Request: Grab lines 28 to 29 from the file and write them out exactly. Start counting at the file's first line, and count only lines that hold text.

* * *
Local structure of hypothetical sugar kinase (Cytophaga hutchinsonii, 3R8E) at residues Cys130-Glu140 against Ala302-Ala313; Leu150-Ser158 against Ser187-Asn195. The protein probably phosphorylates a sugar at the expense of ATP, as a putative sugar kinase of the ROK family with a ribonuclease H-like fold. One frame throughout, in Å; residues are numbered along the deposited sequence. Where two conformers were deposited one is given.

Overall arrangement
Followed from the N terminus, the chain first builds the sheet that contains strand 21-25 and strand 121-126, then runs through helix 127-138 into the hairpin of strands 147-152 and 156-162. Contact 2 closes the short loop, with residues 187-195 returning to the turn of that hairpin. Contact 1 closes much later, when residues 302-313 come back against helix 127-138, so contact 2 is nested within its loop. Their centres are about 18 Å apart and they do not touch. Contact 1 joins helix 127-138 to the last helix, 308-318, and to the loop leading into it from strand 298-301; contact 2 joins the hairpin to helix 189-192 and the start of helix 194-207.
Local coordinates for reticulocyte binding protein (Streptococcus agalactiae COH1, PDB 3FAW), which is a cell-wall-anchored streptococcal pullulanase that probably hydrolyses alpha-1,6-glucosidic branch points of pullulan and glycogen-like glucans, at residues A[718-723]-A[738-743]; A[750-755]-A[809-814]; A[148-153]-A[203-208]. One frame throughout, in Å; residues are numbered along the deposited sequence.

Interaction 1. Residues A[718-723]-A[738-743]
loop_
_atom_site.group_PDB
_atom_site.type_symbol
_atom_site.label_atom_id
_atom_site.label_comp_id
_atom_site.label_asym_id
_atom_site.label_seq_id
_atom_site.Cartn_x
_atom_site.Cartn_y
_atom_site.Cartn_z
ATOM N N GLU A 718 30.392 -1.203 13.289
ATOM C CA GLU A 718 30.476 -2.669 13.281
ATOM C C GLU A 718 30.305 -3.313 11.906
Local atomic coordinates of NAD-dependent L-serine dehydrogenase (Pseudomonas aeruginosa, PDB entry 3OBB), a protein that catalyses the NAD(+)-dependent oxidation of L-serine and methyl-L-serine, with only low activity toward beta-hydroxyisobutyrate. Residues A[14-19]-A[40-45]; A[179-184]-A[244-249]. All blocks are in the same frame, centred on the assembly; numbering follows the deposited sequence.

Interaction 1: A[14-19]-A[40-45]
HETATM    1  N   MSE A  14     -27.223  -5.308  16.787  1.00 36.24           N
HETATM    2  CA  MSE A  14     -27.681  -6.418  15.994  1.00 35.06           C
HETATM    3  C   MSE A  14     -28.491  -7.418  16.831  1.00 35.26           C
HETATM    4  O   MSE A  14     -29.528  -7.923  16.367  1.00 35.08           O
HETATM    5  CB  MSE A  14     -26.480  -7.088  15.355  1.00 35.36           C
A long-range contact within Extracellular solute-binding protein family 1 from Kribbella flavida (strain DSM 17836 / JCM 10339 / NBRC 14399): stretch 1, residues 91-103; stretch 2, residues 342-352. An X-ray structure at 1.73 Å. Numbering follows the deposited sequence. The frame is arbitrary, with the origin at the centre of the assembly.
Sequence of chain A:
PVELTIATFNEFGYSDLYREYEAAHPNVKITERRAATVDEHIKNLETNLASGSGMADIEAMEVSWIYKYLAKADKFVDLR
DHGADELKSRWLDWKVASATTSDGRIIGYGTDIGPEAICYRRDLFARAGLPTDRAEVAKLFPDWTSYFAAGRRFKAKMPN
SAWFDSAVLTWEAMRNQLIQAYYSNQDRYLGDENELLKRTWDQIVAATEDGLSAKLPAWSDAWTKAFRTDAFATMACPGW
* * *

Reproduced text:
PVELTIATFNEFGYSDLYREYEAAHPNVKITERRAATVDEHIKNLETNLASGSGMADIEAMEVSWIYKYLAKADKFVDLR
DHGADELKSRWLDWKVASATTSDGRIIGYGTDIGPEAICYRRDLFARAGLPTDRAEVAKLFPDWTSYFAAGRRFKAKMPN